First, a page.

While they often presented themselves as bodybuilders’ publications, their chuckle-prompting titles — Torso, Adonis, Honcho, Mandate — didn’t lie. Gay men’s magazines of decades past were bought by gay men who wanted to look at the erotic illustrations of well- built male bodies therein. Because any- one known to possess such material in the homophobic 1950s and 1960s could experience serious consequences, men hid the magazines under their mat- tresses. These illustrations have now inspired a traveling exhibition, Stroke: From Under the Mattress to the Museum Wall. Curated by notable erotic artist Robert W. Richards and orig- inating at the Leslie-Lohman Museum of Gay and Lesbian Art, the popular show contains 24 original illustrations that ap- peared in gay magazines from the 1950s to the 1990s. It also looks at how gay men, forced into the closet during those decades, used these pictures to explore their sexuality intimately. It additionally serves as a showcase for the artists in- volved. On view are works by two dozen top artists of the times, including Touko Laaksonen (Tom of Finland), Antonio Lopez (Antonio), and David Martin.More
Producer, writer, and activist who produced shows like All in the Family, Sanford and Son, and Maude, is awarded the 2016 Freedom of Expression Award after a screening of the new documentary Norman Lear: Just Another Version of You.More
At the main festival ground on Saturday July 23rd and Sunday July 24th at Fort Mason Center, we welcome many celebrities from Japan, including WORLD ORDER, Silent Siren, Wednesday Campanella, GARNiDELiA, Mitz Mangrove, and many more, and we will also host a variety of events, including J-POP LIVE concerts, Meet & Greet sessions, Q&A with special guests, Interactive Summit, Travel Pavilion, Ramen & Sake Summit, dance, karaoke,cosplay and'J-POP Queen' drag contests.More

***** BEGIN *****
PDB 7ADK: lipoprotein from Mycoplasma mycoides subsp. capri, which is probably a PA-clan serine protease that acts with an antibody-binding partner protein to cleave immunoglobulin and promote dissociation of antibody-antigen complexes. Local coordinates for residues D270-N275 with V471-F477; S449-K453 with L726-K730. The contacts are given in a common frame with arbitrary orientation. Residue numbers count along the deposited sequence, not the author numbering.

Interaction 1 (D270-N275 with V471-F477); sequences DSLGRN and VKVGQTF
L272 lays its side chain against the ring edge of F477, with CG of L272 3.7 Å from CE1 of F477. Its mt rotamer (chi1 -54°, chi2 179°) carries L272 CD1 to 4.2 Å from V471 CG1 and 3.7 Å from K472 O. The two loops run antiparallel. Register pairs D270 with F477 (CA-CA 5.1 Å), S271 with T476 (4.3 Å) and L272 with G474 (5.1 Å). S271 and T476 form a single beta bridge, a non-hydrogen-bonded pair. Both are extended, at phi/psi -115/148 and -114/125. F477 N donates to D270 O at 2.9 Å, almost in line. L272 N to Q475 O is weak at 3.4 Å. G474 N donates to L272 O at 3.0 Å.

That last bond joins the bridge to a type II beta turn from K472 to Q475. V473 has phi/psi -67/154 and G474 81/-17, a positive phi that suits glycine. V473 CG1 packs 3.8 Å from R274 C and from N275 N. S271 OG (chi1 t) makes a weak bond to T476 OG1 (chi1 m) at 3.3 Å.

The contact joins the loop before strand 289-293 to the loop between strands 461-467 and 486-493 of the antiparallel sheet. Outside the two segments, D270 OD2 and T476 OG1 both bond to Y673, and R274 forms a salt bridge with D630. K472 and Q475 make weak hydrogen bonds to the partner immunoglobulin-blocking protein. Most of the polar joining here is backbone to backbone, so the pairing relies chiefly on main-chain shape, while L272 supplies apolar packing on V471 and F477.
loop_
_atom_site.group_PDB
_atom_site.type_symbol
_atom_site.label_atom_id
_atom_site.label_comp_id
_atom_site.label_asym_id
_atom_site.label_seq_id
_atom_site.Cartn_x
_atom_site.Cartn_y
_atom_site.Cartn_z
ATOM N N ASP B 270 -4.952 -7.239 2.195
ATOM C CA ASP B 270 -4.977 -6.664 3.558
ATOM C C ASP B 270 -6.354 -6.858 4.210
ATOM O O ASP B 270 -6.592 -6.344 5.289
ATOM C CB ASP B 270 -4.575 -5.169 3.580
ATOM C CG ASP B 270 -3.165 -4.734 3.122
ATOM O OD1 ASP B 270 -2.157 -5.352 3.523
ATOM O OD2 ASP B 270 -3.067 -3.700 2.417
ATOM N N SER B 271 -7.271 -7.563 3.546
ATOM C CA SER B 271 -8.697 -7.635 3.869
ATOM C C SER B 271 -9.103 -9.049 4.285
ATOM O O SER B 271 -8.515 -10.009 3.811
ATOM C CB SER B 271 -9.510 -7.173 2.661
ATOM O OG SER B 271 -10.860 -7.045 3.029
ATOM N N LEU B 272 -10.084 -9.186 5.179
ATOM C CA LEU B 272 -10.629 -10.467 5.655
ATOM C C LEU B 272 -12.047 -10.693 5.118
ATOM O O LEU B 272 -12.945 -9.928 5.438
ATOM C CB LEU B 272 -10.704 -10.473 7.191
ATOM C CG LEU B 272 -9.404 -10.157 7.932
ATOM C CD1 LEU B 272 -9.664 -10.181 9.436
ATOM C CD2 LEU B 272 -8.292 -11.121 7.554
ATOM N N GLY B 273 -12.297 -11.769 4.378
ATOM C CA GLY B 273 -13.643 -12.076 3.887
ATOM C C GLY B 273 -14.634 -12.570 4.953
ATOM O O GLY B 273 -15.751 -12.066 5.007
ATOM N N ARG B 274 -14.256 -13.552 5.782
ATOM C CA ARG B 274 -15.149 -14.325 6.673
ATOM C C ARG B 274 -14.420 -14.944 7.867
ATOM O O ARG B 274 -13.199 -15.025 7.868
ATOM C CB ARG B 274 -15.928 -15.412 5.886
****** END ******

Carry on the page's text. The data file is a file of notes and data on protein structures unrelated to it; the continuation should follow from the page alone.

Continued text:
Though Adriano Paganini's restaurant specializes in Roman-style wood-fired pizzas, you'd be remiss to skip out on its appetizers, in particular the broccolini bruschetta, a dish that may very well become your new favorite way to eat these tiny trees of the produce world.
In 1992, Mark Whitacre (played here by Matt Damon, beneath 30 pounds of pudge and a toupee) was a golden boy at Archer Daniels Midland with a big problem: His attempts to create an amino acid by feeding corn to microbes were failing, thanks to a virus in the vats. And so he blamed his troubles on corporate sabotage and wound up with the FBI tapping his home phone. Which led to his confession to the FBI that ADM officials were conspiring on a price-fixing scheme. Which led to his wearing a wire for three years. Which led to ADMs discovery that hed been embezzling millions. Which led to prison. For everyone. Journalist Kurt Eichenwalds 2000 book about his five years spent trailing the bipolar fuck-up is so densely, richly packed with gut-wrenching what-the-what? revelations that its easy to speed through the 600-plus pages thinking it's a novel. Which, for some reason, wasnt good enough for writer Scott Z. Burns and director Steven Soderbergh, who frame their film adaptation between quotation marks. The irony hits fast and hard: the score by Marvin Hamlisch, offering a 1970s best-of; the flat, blindingly washed-out look shot in HD but borrowed from an episode of Dallas; the stunt casting of comics (Patton Oswalt, The Soups Joel McHale, Paul F. Tomkins, the Smothers Brothers) in dead-serious roles; title cards whose font went out of style with shag carpet. Soderbergh sure has a lot of gimmicksthe man's working hard.
Wed., Jan. 6, 2, 7:15 & 9:30 p.m.; Thu., Jan. 7, 7:15 & 9:30 p.m., 2010